Dutch Roll is a coupled lateral/directional oscillation which is usually dynamically stable but is objectionable in an airplane because of the oscillatory nature. The damping of the oscillatory mode may be weak or strong depending on the properties of the particular airplane.
Unfortunately all air is not smooth. There are bumps and depressions created by gusty updrafts and downdrafts, and by gusts from ahead, behind, or the side of the airplane.
The response of the airplane to a disturbance from equilibrium is a combined rolling/yawing oscillation in which the rolling motion is phased to precede the yawing motion. The yawing motion is not too significant, but the roll is much more noticeable. When the airplane rolls back toward level flight in response to dihedral effect, it rolls back too far and sideslips the other way. Thus, the airplane overshoots each time because of the strong dihedral effect. When the dihedral effect is large in comparison with static directional stability, the Dutch Roll motion has weak damping and is objectionable. When the static directional stability is strong in comparison with the dihedral effect, the Dutch Roll motion has such heavy damping that it is not objectionable. However, these qualities tend toward spiral instability.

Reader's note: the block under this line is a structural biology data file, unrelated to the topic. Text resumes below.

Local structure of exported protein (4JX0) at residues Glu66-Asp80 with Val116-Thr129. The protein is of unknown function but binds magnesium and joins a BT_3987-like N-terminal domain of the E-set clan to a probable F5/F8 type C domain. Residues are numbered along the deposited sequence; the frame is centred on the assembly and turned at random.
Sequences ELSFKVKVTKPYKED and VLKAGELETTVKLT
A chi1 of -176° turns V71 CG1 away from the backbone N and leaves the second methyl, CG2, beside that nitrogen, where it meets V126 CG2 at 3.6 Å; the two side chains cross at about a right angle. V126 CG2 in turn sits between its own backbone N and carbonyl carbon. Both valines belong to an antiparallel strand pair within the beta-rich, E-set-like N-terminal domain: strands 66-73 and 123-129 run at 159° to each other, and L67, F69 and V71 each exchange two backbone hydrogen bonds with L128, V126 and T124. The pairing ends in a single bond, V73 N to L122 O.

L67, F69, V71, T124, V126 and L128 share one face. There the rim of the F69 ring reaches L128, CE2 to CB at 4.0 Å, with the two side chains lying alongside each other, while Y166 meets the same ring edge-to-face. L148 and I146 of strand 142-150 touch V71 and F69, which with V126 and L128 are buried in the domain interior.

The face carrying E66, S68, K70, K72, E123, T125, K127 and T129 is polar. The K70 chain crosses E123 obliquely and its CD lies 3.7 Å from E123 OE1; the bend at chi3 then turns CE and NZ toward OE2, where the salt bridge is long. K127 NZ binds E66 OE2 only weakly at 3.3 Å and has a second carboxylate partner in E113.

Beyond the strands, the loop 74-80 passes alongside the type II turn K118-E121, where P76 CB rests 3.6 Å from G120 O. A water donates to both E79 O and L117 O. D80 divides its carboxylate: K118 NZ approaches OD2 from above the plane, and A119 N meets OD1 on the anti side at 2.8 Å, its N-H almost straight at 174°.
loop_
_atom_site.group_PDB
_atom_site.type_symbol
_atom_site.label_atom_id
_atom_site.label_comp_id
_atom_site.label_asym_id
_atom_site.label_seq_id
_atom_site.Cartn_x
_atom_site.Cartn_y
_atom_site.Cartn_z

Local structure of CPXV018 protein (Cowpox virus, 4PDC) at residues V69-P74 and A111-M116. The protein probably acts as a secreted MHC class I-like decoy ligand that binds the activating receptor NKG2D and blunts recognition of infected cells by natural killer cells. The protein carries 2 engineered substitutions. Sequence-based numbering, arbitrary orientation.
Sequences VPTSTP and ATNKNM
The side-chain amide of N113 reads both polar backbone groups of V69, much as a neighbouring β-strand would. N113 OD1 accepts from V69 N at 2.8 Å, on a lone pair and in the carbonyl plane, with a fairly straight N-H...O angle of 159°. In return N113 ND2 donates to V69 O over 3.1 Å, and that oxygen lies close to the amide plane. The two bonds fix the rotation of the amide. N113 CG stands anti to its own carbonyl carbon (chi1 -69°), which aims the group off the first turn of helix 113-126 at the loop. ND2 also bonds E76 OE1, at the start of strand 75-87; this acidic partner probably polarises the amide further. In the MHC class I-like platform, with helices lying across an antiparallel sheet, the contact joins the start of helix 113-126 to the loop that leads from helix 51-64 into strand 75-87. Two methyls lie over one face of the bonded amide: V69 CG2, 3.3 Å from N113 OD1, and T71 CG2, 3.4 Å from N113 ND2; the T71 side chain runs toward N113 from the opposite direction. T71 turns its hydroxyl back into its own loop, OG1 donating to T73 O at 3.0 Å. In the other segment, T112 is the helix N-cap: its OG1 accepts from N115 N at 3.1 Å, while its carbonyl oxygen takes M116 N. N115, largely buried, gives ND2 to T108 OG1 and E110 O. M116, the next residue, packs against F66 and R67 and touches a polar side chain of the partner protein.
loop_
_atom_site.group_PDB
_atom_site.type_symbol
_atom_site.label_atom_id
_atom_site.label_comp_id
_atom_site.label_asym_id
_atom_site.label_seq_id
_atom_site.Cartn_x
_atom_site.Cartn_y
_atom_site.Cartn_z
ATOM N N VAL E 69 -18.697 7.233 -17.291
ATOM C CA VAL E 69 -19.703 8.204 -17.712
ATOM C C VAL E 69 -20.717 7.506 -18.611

The choice is then the least of two evils, Dutch Roll is objectionable, and spiral instability is tolerable if the rate of divergence is low. Since the more important handling qualities are a result of high static directional stability and minimum necessary dihedral effect, most airplanes demonstrate a mild spiral tendency. This tendency would be indicated to the pilot by the fact that the airplane cannot be flown "hands off" indefinitely.
In most modern airplanes, excepting high speed swept wing
designs, these free directional oscillations usually die out automatically
in a very few cycles unless the air continues to be gusty or turbulent.
Those airplanes with continuing Dutch Roll tendencies usually are equipped
with gyro stabilized yaw dampers. An airplane which has Dutch Roll tendencies
is disconcerting, to say the least. Therefore, the manufacturer tries to
reach a medium between too much and too little directional stability. Because
it is more desirable for the airplane to have "spiral instability" than
Dutch Roll tendencies, most airplanes are designed with that characteristic.